On a technology level, it’s essentially just a speaker being triggered by Near-Field Communication in a little piece of cardboard or plastic, not unlike how your credit or debit card talks to a payment terminal in shops, now that cash is practically dead. It’s a similar concept, except applied to children’s stories and TV shows, with Birde working with some of ABC TV’s programs, plus a whole bunch of other entertainment for kids.
Birde even has the ability to work with TVs, thank to the app, while some of the audio seed disks are supplied with some books.
“These Birde enabled books have been extremely popular, and later this year we will be launching new titles and recordable stickers so parents or grandparents can record their own reading of a story, associate it to a Birde sticker, attach that sticker to the book, and their children will be able to hear them read the story,” said Lord.
TimeChi: a gadget that boosts productivity
Not every cool Australian startup idea is focused on kids or seniors. Some are focused on the everyday modern professional, such as one popping up called “TimeChi”.
It’s an idea built on the principle of staying focused while working, something that isn’t easy for everyone to do, which pushed its creator, Sean Greenhalgh, to conceive a gadget that tells people that you’re busy, and connects with both phone and computer to remind you of that fact, locking things out.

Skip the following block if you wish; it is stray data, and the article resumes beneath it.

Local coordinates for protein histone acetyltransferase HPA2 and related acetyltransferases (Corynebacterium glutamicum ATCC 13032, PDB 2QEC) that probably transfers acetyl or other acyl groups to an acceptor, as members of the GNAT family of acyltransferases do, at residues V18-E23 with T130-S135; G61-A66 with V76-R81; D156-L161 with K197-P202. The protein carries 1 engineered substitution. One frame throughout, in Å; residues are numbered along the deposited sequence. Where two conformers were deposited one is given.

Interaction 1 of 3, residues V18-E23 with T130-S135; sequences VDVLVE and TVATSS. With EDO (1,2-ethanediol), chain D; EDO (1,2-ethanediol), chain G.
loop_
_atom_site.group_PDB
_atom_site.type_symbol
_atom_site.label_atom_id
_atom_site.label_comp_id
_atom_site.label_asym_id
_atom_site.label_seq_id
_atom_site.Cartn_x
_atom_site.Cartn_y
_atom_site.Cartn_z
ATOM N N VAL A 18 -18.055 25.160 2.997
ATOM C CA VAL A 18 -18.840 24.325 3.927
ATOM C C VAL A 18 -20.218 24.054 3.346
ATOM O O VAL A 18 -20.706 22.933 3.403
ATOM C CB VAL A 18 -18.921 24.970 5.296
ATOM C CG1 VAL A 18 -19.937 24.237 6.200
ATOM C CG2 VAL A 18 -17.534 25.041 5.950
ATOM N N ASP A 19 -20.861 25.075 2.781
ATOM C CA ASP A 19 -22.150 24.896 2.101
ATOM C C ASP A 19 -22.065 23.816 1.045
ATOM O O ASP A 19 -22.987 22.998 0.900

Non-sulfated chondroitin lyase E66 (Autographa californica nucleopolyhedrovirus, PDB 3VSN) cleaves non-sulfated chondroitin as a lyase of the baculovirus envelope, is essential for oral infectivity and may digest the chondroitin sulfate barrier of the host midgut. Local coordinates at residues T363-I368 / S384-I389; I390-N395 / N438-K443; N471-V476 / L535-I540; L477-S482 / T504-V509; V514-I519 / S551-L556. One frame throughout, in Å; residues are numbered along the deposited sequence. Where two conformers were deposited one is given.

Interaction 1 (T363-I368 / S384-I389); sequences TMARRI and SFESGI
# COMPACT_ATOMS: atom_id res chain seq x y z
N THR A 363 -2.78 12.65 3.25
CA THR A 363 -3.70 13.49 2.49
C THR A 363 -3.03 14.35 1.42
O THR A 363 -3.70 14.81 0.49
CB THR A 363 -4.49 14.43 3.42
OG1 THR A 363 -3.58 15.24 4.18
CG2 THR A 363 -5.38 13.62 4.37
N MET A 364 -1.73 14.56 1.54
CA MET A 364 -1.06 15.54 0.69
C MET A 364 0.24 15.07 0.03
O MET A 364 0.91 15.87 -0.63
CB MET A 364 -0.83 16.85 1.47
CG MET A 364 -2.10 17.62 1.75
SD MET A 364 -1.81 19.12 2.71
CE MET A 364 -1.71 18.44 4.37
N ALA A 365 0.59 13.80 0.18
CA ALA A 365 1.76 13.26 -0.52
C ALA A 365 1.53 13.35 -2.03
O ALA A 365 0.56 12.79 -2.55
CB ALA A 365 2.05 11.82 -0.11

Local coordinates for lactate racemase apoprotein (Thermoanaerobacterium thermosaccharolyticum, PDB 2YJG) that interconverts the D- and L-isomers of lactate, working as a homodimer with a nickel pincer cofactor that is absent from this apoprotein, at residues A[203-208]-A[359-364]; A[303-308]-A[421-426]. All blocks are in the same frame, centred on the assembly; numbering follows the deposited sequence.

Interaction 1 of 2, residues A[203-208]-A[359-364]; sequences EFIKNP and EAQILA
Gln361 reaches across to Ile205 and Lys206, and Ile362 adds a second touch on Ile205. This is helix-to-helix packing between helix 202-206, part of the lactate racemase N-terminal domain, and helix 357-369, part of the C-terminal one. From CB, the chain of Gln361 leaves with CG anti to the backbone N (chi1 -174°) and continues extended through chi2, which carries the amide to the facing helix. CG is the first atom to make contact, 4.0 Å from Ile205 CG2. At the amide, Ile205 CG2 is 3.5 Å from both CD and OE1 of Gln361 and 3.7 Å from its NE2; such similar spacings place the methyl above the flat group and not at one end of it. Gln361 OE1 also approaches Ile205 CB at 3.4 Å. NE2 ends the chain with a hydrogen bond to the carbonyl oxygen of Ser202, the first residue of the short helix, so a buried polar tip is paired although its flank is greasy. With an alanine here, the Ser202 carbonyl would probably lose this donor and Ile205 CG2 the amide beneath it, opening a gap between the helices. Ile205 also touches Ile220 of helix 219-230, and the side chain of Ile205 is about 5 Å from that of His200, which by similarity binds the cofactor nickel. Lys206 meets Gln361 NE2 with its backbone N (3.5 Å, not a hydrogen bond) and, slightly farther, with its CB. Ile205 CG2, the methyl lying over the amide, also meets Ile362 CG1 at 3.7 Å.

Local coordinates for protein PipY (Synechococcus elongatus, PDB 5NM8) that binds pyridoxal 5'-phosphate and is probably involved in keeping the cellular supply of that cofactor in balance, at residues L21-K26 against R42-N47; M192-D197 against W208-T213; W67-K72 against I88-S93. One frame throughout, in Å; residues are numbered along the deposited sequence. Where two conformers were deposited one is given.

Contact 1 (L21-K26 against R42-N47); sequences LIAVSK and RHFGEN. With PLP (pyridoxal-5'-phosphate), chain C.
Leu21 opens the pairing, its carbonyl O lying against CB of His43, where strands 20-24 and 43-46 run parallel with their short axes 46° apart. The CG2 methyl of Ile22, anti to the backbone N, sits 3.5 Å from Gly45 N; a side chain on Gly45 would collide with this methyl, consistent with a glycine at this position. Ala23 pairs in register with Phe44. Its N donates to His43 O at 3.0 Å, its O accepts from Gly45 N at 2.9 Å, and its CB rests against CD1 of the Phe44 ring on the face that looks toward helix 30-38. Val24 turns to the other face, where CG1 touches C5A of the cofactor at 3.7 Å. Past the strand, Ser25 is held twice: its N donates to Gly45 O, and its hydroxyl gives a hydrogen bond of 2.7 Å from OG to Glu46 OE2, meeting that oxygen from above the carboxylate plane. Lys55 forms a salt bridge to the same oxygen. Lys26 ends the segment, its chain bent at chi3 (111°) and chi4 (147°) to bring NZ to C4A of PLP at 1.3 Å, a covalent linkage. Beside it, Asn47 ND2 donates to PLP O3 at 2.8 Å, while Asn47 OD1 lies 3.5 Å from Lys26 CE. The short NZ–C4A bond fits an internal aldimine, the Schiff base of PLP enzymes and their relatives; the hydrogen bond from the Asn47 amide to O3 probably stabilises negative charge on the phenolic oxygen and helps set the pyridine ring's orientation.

“TimeChi was created to bring more work/life balance and mindfulness to the modern worker,” said Greenhalgh, who told Pickr that the concept brought the power of something called “deep work”, a state of mind he says “when we’re fully focused on the task at hand and therefore”, which makes us more productive overall.
“Based on scientifically-proven methods, TimeChi unlocks deep work by providing a holistic, customisable time-boxing platform that helps you focus, block distractions and unnecessary disruptions across both digital and physical, [and] collaborate with others through third party software integrations, as well as track and fine-tune performance,” he said.
Announced last year, TimeChi is both hardware and software, but it’s the hardware that kind of warns everyone away, while the software does its thing to keep you in tune with the work you need to do.
Much like a piece of paper on the back of a chair can tell people to move along, TimeChi’s gadget glows red as a bit of an indicator to what’s happening, while talking with a phone and computer to keep you focused. When you’re done, you turn the lockout off on the TimeChi gadget, and it opens up the connection for your life again.